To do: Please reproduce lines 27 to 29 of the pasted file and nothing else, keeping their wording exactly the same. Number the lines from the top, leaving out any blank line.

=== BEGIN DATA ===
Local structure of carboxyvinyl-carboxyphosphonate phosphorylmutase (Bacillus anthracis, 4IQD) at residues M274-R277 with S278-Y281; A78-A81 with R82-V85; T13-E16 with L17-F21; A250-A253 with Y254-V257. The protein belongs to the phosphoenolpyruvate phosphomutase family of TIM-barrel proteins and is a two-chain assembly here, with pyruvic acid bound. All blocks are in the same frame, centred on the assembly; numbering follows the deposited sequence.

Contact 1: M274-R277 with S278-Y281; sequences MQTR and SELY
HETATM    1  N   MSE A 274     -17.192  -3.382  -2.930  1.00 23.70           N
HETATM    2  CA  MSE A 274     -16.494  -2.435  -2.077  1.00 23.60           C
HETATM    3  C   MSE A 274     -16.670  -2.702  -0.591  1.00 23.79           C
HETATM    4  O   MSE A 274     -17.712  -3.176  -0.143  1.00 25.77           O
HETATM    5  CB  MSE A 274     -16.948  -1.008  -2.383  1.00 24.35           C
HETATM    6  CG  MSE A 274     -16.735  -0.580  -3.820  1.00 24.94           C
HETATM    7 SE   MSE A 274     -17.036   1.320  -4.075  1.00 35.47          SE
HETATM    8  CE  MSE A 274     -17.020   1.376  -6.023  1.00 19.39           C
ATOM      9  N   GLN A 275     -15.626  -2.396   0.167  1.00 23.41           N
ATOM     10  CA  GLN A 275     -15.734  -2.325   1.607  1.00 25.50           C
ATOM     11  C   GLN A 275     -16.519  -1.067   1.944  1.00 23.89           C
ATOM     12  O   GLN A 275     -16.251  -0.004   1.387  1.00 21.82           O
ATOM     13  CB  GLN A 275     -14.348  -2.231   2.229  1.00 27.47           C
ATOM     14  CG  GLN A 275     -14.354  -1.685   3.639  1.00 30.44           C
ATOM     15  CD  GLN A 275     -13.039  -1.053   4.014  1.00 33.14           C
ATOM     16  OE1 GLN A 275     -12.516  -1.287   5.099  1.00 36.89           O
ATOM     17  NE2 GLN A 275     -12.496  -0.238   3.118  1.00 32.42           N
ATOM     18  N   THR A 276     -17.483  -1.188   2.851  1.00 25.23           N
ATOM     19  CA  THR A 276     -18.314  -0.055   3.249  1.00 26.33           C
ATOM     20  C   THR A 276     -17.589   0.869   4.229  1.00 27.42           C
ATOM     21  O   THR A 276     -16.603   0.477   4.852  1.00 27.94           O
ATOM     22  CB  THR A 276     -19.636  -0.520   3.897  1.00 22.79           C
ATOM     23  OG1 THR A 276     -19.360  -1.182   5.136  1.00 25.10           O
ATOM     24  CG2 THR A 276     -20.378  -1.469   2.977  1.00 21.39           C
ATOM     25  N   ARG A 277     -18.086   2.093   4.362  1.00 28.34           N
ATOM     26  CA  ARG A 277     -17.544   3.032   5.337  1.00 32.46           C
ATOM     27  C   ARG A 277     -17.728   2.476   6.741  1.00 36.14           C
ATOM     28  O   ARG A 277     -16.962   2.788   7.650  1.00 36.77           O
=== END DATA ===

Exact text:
ATOM     25  N   ARG A 277     -18.086   2.093   4.362  1.00 28.34           N
ATOM     26  CA  ARG A 277     -17.544   3.032   5.337  1.00 32.46           C
ATOM     27  C   ARG A 277     -17.728   2.476   6.741  1.00 36.14           C